Maryville U To Develop New STEM Curriculum for Grades 4-5
Maryville University in St. Louis has received a grant worth nearly $125,000 to develop a new math curriculum designed for students in grades 4-5 who live in low-income areas.
The Monsanto Fund, the philanthropic arm of Monsanto, has given the university $124,995 for a new program called Children Using Robotics for Engineering, Science, Technology and Math (CREST-M). The curriculum will use Lego WeDo robotics in a hands-on way to demonstrate some of the principles that would encourage interest among students in science, technology, engineering and math (STEM).
"One of the problems with the way math is often taught is that just a workbook is used," said Steven Coxon, an assistant professor of education at the university. "In this case, the students will learn math in a much more engaging and motivating way."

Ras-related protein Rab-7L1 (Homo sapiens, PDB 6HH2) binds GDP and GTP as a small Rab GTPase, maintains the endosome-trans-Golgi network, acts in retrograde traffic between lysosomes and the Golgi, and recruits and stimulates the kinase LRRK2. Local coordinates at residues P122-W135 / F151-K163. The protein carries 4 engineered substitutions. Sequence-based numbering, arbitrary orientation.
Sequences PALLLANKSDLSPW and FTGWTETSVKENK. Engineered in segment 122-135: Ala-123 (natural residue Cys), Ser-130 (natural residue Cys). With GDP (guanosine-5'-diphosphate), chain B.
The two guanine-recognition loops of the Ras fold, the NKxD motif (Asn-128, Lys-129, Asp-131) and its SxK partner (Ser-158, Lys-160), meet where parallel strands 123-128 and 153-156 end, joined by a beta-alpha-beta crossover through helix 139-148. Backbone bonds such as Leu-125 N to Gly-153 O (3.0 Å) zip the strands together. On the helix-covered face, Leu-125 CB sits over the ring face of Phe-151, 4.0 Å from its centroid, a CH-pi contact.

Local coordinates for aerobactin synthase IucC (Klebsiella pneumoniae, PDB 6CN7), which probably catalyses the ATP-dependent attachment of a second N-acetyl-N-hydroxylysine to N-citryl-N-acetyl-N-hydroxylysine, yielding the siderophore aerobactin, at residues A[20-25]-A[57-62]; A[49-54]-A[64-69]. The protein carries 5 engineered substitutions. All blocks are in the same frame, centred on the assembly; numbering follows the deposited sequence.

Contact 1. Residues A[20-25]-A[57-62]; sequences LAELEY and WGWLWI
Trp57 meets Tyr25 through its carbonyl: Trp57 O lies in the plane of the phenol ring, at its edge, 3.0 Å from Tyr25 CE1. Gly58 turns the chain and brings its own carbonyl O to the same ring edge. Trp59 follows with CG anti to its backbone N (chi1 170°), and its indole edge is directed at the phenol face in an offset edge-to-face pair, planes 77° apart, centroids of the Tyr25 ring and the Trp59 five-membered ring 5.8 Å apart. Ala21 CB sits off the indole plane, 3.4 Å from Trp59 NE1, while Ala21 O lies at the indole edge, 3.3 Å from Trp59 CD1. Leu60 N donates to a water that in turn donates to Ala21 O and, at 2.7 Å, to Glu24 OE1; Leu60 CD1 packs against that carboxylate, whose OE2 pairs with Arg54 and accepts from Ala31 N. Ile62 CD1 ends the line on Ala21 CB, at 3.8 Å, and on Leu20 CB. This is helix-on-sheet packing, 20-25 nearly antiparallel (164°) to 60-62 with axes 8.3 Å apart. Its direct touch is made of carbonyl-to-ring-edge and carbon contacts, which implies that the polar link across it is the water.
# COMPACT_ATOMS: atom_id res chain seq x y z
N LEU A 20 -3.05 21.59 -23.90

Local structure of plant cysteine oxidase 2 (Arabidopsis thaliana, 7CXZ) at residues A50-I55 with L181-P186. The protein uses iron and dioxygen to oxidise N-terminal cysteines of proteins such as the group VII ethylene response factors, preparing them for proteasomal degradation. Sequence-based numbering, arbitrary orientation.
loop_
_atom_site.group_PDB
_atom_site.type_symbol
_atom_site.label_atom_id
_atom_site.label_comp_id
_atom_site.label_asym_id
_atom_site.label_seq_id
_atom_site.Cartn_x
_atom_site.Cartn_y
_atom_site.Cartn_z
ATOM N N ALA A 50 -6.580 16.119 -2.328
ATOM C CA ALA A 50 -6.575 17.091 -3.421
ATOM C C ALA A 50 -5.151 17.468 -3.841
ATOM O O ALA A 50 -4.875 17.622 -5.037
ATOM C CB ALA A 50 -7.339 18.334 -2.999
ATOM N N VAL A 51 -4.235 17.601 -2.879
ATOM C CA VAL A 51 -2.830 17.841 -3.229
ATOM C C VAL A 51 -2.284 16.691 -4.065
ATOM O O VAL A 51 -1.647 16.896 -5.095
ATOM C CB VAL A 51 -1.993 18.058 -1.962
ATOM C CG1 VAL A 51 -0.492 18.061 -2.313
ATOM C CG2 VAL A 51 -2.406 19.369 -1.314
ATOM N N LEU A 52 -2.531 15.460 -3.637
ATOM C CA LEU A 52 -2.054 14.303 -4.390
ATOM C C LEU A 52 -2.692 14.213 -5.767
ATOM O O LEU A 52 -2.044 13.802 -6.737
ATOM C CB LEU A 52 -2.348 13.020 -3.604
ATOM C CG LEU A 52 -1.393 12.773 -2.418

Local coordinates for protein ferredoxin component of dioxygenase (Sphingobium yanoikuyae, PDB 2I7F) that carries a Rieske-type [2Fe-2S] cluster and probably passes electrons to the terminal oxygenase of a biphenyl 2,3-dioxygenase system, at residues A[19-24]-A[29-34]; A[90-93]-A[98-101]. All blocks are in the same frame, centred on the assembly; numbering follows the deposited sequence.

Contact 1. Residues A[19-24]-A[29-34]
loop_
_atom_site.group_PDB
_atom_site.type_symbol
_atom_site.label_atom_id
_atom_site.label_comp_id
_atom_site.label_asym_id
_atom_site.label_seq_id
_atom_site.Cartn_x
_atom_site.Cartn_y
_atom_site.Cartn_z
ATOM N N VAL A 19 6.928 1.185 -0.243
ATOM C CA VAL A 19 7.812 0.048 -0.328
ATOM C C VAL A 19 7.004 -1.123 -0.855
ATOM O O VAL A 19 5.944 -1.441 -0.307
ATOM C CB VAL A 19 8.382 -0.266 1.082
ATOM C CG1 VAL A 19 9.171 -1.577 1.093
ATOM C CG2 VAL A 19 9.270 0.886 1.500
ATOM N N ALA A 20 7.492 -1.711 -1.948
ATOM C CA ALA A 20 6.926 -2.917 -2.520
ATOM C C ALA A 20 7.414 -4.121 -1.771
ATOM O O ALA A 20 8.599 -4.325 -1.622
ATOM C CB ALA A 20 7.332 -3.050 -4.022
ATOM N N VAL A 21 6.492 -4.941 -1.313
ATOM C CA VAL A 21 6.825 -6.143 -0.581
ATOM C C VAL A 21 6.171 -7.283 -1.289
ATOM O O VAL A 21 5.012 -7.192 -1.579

Educators at Maryville will develop the curriculum this spring and test it during a two-week program in July that will involve 80 students and 18 teachers from the Ferguson-Florisssant and Ritenour school districts in suburban St. Louis.
According to Coxon, the goal will be to demonstrate that children who are traditionally underrepresented in STEM fields — minorities who live in low-income areas — can attain the same skills and aptitudes as others when properly engaged in learning.
"We want to create something for high-poverty districts that increases interest in, ability for and knowledge of STEM fields," Coxon said.
Maryville plans to eventually make the curriculum available to teachers and schools throughout the United States, with publication sales funding the cost of professional development for participating teachers.
Michael Hart is a Los Angeles-based freelance writer and the former executive editor of THE Journal.